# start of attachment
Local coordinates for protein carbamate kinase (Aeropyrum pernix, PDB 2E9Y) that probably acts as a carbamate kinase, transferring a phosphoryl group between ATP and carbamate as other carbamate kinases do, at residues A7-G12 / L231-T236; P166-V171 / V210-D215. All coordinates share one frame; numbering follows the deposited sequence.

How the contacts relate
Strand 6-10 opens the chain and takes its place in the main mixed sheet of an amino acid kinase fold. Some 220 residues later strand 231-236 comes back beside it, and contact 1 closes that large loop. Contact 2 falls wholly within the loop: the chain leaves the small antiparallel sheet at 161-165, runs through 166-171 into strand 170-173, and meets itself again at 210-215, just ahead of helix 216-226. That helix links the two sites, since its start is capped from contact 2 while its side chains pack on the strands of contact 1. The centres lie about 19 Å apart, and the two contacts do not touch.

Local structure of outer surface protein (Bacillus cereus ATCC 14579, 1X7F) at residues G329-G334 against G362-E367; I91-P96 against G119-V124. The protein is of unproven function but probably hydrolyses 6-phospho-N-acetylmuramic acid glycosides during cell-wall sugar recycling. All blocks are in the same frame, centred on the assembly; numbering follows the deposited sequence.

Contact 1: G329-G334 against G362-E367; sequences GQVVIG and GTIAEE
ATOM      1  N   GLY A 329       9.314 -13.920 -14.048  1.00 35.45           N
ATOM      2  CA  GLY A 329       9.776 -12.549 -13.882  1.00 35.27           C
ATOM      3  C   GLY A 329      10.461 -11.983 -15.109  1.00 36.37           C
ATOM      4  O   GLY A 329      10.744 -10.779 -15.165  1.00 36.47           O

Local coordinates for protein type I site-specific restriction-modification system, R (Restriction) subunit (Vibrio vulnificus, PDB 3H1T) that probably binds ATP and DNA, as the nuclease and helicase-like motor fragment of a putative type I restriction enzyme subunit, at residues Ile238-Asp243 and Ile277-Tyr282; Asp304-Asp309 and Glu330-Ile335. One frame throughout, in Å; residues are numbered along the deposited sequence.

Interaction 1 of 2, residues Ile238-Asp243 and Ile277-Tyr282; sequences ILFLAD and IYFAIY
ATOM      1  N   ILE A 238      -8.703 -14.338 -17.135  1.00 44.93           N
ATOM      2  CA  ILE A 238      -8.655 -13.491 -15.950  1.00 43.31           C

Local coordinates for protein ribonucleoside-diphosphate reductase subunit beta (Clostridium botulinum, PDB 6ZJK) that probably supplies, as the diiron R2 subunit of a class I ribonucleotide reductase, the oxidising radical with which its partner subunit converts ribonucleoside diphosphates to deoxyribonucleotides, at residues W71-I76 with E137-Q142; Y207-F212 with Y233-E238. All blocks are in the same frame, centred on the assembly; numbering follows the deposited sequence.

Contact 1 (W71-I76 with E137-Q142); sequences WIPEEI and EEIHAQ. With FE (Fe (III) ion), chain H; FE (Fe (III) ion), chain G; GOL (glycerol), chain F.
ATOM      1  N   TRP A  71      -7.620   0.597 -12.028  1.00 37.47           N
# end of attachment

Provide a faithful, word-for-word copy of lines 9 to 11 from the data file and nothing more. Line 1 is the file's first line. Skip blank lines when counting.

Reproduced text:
ATOM      4  O   GLY A 329      10.744 -10.779 -15.165  1.00 36.47           O

Local coordinates for protein type I site-specific restriction-modification system, R (Restriction) subunit (Vibrio vulnificus, PDB 3H1T) that probably binds ATP and DNA, as the nuclease and helicase-like motor fragment of a putative type I restriction enzyme subunit, at residues Ile238-Asp243 and Ile277-Tyr282; Asp304-Asp309 and Glu330-Ile335. One frame throughout, in Å; residues are numbered along the deposited sequence.

Interaction 1 of 2, residues Ile238-Asp243 and Ile277-Tyr282; sequences ILFLAD and IYFAIY